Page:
The reported degradation of the camera has been found to be minimum in past discussions; see, for example:
That is a large exaggeration. Channel 1 of IR10 almost has completely stopped working, but channel 0 is working just fine. Looking at the articles that have been posted, I would point you to the space.com article
and state that it seems to be the most informative and accurate, except for it's title. Quoting two parts of it which are totally true:
In late November 2006, the HiRISE team noticed a significant increase in noise, such as bad pixels, in one of its 14 camera detector pairs. Another detector that developed the same problem soon after MRO’s launch in August 2005 has worsened. Images from the spacecraft camera last month showed the first signs of this problem in five other detectors.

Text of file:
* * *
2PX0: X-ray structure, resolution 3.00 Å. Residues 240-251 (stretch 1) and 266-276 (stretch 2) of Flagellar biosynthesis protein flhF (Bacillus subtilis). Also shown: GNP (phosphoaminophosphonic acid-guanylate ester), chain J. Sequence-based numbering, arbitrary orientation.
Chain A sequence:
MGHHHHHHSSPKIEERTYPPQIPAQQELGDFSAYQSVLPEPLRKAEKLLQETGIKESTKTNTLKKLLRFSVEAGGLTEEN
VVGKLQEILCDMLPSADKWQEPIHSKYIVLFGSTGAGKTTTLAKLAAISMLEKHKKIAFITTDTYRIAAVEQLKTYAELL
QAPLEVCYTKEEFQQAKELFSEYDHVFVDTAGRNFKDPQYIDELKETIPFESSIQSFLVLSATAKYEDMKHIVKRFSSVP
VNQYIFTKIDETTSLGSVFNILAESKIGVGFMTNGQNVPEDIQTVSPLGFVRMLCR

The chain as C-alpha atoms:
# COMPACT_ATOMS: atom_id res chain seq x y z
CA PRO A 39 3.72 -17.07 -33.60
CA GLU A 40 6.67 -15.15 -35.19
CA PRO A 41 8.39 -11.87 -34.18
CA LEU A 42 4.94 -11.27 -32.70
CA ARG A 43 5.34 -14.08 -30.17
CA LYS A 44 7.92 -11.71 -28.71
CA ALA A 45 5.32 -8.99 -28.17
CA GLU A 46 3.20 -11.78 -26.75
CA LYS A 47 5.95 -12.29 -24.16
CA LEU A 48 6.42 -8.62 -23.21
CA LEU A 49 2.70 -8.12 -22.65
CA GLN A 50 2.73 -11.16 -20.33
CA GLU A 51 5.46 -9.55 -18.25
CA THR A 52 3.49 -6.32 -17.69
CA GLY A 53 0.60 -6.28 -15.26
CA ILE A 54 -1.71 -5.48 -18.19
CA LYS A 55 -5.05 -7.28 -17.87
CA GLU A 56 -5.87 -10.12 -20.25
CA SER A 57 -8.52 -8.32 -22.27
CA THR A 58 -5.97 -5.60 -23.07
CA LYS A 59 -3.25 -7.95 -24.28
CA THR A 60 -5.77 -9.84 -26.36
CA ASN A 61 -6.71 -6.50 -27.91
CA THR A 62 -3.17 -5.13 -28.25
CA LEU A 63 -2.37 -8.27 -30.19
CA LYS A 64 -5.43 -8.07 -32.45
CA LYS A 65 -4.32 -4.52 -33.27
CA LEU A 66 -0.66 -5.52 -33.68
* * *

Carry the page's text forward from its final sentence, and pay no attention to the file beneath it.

That warming, McEwen told SPACE.com, is sufficient to reduce the HiRISE problem to minor dropouts—easily interpolated—in RED 9, and no problems at all in other charge couple devices within the instrument except an infrared receiver channel (IR10 channel 1), where instrument specialists first saw this problem after MRO’s blastoff from Florida in August 2005.
These two statements are 100% correct. Just thought I'd point that out.
"Alfred McEwen of the University of Arizona, Tucson, principal investigator for the camera, said, "I'm happy to report that there has been no detectable degradation over the past five months." "
"McEwen said, "Given the stability we've seen and understanding the nature of the problem, we now expect HiRISE to return high-quality data for years to come." "